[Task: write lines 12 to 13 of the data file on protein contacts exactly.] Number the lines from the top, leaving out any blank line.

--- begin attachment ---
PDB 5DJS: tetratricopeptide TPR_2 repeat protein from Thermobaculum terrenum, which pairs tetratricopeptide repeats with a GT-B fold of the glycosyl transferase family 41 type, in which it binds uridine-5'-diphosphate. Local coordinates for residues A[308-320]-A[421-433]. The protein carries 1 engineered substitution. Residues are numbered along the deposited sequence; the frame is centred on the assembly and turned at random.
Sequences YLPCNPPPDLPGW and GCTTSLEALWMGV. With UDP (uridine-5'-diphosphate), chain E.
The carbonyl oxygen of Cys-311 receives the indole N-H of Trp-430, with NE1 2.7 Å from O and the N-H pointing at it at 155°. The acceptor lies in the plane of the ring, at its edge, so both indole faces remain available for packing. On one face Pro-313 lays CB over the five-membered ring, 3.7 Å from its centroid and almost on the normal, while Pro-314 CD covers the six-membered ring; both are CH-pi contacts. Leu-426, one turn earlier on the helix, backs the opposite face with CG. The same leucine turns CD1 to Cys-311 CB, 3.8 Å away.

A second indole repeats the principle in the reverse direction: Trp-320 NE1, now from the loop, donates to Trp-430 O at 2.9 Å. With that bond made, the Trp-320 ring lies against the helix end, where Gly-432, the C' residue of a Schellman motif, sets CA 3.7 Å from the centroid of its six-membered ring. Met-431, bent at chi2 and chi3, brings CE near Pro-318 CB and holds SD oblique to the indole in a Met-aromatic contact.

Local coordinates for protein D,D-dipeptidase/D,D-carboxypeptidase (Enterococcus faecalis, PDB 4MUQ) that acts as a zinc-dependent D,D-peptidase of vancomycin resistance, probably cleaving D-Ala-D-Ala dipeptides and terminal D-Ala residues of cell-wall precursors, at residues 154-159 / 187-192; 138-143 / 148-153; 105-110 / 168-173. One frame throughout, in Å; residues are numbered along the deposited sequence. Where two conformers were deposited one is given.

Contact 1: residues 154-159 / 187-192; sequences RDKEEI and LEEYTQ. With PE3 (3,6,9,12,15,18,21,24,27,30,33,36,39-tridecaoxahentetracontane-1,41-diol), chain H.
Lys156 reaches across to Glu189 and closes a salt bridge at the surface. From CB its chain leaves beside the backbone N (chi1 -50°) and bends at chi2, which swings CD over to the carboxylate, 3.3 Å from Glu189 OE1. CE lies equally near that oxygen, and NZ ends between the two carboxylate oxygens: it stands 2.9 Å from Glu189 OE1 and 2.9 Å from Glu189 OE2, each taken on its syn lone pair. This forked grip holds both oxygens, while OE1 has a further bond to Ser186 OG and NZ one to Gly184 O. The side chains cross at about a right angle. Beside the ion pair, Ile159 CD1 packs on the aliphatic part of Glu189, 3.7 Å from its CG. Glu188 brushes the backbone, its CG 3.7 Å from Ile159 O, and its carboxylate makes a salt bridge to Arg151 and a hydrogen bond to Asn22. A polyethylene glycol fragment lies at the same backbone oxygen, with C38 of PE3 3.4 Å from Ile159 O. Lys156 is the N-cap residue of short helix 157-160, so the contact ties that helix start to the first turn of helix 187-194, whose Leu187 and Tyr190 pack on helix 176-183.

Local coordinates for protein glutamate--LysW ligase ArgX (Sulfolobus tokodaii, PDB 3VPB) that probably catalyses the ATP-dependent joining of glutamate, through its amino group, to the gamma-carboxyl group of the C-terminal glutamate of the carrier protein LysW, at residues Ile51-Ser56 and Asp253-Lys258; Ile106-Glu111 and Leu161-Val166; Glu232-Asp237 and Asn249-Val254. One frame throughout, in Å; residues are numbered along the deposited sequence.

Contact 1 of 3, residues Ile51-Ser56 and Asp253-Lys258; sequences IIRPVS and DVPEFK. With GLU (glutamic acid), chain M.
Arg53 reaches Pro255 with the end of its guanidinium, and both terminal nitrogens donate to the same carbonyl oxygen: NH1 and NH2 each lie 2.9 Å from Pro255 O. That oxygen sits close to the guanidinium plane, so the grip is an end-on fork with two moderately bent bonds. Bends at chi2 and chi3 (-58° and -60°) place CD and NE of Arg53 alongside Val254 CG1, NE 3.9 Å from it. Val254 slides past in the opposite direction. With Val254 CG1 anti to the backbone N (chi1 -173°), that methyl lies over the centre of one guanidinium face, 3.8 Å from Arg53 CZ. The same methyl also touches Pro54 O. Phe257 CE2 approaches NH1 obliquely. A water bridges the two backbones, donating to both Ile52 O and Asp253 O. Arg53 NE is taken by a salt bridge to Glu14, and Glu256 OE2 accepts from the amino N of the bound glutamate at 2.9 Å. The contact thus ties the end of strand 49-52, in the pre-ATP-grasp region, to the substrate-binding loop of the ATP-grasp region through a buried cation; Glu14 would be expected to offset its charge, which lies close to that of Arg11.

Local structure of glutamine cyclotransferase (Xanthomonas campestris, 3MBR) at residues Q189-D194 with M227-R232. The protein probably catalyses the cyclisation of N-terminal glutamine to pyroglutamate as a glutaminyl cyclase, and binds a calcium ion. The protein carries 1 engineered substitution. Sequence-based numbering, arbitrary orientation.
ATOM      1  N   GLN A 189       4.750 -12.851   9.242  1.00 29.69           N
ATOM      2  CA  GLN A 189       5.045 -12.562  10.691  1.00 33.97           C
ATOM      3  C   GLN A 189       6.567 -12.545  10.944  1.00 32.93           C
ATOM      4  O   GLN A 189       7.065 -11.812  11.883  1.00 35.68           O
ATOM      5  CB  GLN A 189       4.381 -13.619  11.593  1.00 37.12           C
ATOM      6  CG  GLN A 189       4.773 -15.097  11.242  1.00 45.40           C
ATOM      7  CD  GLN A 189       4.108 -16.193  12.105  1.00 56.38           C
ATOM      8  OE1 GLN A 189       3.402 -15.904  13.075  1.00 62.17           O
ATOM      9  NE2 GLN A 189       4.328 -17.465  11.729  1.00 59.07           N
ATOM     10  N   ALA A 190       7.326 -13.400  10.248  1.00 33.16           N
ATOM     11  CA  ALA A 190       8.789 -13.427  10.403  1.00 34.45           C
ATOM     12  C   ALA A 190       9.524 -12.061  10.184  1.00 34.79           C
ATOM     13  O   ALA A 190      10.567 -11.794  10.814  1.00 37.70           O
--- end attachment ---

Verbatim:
ATOM      1  N   GLN A 189       4.750 -12.851   9.242  1.00 29.69           N
ATOM      2  CA  GLN A 189       5.045 -12.562  10.691  1.00 33.97           C